Here is a link from my favorite priest, Father Barron, who explains the new trends in religion, and why he thinks there are so many people who believe in God but not in religion:

8 thoughts on “Why I need Religion


    Gracias por compartir tus inquietudes, que son las mías también. TQM Y SIGUE INSPIRÁNDONOS !

    1. Gracias amiga!! Que bendición estar en este camino juntas 😉 TQM tbn!!! Besotes!

  2. Good questions sis. Good to hear your wrestling with them. Kids questions are precious!! Religion is connected to the Latin word religare, which means reconnecting. Religion is the group of beliefs and practices that reconnect us vertically to God and horizontally to one another… And for us Catholics that happens to be the Cross which is the vehicle of that reconnection literally and metaphorically. Where other people criticize religion because of its “appeal to fantasy that cannot be proven,” as one friend of mine put it, I find that religion’s power and appeal is its ability to both inspire and impulse the faculties of my imagination to extend beyond what is possible. I have found most fascinating how many Catholic scientists and priests have contributed to great discoveries in asking questions much like yours through science. Thank you for your good blog.

    1. Thanks sis! Means a lot. I love the vertical and horizontal explanation. Wish I could have included it in the blog. Te quiero!

  3. I am a better person for having read this article. I was brought up Catholic in Ecuador, South América and when I came to the US my mom did not have a vehicle to take me to a catholic church so we walked to a baptist church. I asked her why is it that there are so many beliefs but only one God: She responded wisely saying “Where there is much love, there is also God and there is where man has been invited to participate, interact and give LOVE back
    to others” Jaime Obando -Houston, Texas.

    1. Thank you so much Jaime!! God is good isn’t he?? There is nothing without him. Muchos abrazos!!!

  4. I was raised catholic and grew up working to be good. But my mother was alcoholic and father a womanizer so I didn’t experience love at home. Mass was in Latin when I went as a child and so very boring. I experienced coldness and abuse from the priests and nuns when I attended catechism so I grew to resent the hypocrisy I felt they displayed. They were not good messengers of god. So by the time I reached adulthood I hated religion and anyone who believed in it. I didn’t really know love at that time.
    But I found love. Or love found me, with the birth of my first child. It was my first true experience of unconditional love. And it was an eternal and overwhelming powerful love and I knew it would never end. I would love my child forever.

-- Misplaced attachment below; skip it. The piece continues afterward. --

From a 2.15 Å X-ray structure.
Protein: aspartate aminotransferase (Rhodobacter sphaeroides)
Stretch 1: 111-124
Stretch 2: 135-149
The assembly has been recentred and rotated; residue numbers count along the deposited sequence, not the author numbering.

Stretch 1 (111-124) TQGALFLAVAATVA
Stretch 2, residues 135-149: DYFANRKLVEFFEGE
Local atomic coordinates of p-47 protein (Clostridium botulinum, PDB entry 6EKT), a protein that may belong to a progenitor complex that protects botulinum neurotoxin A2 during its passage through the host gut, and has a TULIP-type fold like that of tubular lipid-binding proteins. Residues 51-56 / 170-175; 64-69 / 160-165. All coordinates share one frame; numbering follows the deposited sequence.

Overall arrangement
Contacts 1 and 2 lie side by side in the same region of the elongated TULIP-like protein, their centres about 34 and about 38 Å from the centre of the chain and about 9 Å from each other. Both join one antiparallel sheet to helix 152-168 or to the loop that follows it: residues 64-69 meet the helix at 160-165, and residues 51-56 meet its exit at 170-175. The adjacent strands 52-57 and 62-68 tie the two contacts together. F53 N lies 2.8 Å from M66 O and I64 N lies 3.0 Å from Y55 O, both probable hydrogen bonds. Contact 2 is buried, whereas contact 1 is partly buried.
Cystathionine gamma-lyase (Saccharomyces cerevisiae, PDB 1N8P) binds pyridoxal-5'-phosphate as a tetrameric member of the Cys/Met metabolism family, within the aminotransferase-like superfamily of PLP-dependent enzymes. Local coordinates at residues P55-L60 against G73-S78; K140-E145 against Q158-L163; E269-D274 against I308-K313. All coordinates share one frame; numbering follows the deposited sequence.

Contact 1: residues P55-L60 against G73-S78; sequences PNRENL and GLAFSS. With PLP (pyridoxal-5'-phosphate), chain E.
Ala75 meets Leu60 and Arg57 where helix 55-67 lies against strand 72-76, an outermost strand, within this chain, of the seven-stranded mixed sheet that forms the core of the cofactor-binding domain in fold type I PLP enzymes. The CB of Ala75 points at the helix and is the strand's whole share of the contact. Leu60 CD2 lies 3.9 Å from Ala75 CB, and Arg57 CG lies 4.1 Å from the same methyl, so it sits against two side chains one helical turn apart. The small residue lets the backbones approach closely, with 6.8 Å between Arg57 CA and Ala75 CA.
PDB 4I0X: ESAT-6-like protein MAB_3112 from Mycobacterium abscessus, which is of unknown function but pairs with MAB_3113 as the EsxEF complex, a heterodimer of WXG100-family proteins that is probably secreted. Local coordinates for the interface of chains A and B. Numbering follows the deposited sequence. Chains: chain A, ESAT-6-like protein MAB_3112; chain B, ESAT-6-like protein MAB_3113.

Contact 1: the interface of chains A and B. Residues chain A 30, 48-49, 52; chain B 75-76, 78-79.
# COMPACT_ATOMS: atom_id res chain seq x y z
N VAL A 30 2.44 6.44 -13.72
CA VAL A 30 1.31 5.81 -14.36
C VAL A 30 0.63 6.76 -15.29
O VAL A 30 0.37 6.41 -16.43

That love ultimately led me to seek God and led me to spirituality without religion. And developed a personal relationship with God that grew and deepened for years.
    But over the past 2 years I have lost that connection with God. My son in law was killed in an explosion at work leaving my daughter and 3 grandchildren behind. The kids were only 7,5,& 3 when their father was killed. The days have been hard for us all.
    So although a part of me feels I need God very much another part of me is so hurt I can’t or don’t want to believe in God. How can a loving God allow this to happen to my grandchildren and my daughter? How can such a good husband and father be stolen away from his family? I love how close I have grown to my grandchildren and daughter at this time but I would give it all up for anything if I could have my son in law back. Oddly enough my daughter and her husband were very devout and so since his death I have attended mass with her & the kids more times in the past 2 years than I did in the previous 25. And I am grateful that her religion gives my daughter solace and provides a structure of sorts to help her raise the kids.
    But for me there is no such relief in religion. And I find myself lost without god right now. Maybe one day I will find a reconnection to god. I’m not sure at all.
    All I know & believe in is love. I have 7 children & I love them all with all my heart. I have 9 grandchildren and I love them all with all my heart. I have I wife who I love with all my heart. I am grateful for love both for being able to fully give it with all my heart and mind and body and soul, and for being able to receive it from so many people in my life.
    I want to believe in god and I wish I could find a religion that could work for me.

    1. I am deeply sorry for your loss, Nan! That must be so tough for you and your family. What a gift to have had your son-in-law in your life and that you have been able to have a relationship with God in the past.
      I think the hardest thing about trying to understand God and religion is “how can God let bad things happen”… if He is all-knowing and all-loving Father? There seems to be no answer that can be enough to explain our pain. But I find a little comfort in how Father Barron explains it here, it’s an audio file, about 15 min long: http://www.wordonfire.org/resources/homily/the-spirituality-of-pain/828/ Let me know your thoughts when you hear that. Thank you for sharing your journey and my wish is that you remember God’s love and heal day by day. Best wishes and many blessings!